Pro Bono Referral Program of the NHBA links low-income people in need of legal representation with volunteer attorneys who provide services at no charge in the areas of family law, bankruptcy, housing and senior citizen issues. To apply for a Pro Bono attorney, call one of the following: For family law or housing issues, call the Legal Advice & Referral Center (LARC) at 1-800-639-5290 or 603-224-3333; for bankruptcy, call Pro Bono at 603-224-5387; for all senior citizen concerns, call the Senior Advice Line at 1-888-353-9944.
The Legal Advice & Referral Center (LARC) operates a telephone service that provides information, legal advice and referral services to low-income people with legal problems in New Hampshire. LARC's services are provided primarily in the areas of family law, public benefits, and housing. For help from LARC, call 603-224-3333 or 800-639-5290.
The DOVE Project provides free legal representation for qualifying survivors of domestic violence at final restraining order hearings. For more information, call your local crisis center, or call the 24-hour crisis line toll-free at 866-644-3574.
Reduced-Fee Referral Program of the NHBA provides referrals statewide to qualified individuals who can afford to pay something for an attorney's services, but who cannot afford an attorney's regular fees. Call 603-715-3290 to apply, or e-mail Reducedfee@nhbar.org. You may also apply on-line.
How Will I Know Which Lawyer is Best For My Case?
Before you finally select a lawyer, you may want to do some "comparison shopping." There are many lawyers in the state, all of whom are competing to serve you. Given the importance of the work you are asking the lawyer to perform, you should select a lawyer in whom you have complete confidence.
Certain criteria can help you choose a lawyer. Before meeting with the lawyer, make notes about your problem and gather all the related documents to bring with you. This will allow you to present your legal problem in the clearest and most organized manner possible. It will also allow you to focus on evaluating the lawyer's response to your case and your questions.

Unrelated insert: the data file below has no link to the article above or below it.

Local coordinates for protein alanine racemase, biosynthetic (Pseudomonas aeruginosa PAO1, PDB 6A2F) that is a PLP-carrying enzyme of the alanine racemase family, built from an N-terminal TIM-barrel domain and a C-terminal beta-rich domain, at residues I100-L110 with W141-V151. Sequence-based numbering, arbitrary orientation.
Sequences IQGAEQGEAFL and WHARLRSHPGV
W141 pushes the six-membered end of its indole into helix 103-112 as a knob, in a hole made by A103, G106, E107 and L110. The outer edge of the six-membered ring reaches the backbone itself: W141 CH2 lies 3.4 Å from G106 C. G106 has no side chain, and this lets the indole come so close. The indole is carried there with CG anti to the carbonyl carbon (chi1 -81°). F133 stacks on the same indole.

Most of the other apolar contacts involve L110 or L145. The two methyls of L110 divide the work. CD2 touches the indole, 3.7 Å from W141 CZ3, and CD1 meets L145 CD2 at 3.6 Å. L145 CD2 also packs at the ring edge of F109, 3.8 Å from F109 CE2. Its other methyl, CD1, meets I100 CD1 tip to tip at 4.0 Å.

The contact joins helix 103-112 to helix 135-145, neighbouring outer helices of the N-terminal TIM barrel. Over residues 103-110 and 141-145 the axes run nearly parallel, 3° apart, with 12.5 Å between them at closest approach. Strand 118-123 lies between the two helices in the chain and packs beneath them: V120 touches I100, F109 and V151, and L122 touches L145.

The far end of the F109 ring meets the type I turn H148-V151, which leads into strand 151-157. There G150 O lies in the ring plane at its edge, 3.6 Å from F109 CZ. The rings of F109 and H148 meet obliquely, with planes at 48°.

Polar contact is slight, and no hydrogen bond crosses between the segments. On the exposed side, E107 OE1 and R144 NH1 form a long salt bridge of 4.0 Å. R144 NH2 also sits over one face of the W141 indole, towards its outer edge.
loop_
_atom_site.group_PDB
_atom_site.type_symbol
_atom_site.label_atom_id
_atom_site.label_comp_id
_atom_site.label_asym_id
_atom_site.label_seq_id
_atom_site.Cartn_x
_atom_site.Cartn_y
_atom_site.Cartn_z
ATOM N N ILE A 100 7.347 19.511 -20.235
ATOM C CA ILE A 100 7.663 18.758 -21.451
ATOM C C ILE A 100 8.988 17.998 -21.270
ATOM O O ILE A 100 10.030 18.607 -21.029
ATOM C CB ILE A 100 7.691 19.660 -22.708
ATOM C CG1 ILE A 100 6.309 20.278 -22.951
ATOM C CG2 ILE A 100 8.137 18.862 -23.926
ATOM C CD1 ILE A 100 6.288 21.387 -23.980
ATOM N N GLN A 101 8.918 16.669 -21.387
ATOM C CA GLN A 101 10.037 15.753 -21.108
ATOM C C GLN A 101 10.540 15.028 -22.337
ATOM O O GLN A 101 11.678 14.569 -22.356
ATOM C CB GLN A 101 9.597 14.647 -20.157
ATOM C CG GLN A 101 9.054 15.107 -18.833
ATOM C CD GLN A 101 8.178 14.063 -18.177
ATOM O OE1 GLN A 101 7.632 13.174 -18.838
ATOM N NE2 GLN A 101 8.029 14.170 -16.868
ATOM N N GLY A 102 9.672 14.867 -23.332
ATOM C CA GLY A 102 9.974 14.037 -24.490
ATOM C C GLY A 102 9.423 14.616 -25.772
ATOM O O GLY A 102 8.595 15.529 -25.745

You should consider the following:
asking whether your legal matter is the type that the lawyer is willing to handle;
asking the lawyer to describe the experience he/she has in the legal field your case involves;
asking for a preliminary outline of how the lawyer believes the case should be handled and the time frame for its resolution;
determining how you can or will be expected to participate in the handling of the legal matter;
getting a clear understanding of what fee agreement is possible, including type of fee, expenses, frequency of billing and payment terms. (A more thorough discussion of fees can be found later in this pamphlet.)
Lawsuits and other court decisions are never "sure things." You should be cautious of a lawyer who guarantees results or claims never to have lost a case. A lawyer should, however, be able to tell you the strengths and weaknesses of your case. If you do not understand everything the lawyer tells you, ask for an explanation in simpler language.
You can decide to hire the lawyer at your first meeting or you can take time to think things over. In either case, you may want to ask yourself the following questions as you evaluate whether this particular lawyer is the one for you:
Will you be comfortable working closely with the lawyer?
Do you believe the lawyer has the experience and skill to handle your case?
Do you understand the lawyer's explanation of what your case involves?
Does the proposed fee agreement seem reasonable?
If your answer to one or more of these questions is "no", you should probably talk with someone else. If all your answers are "yes", you may have found the right lawyer for you.
Be aware that there are certain misconceptions regarding lawyers. Qualified lawyers are not determined by age, gender or ethnic background. The size of the law firm and the law school the lawyer attended are commonly relied upon factors that usually have no bearing on whether you will receive quality legal representation.
How Are Legal Fees Determined?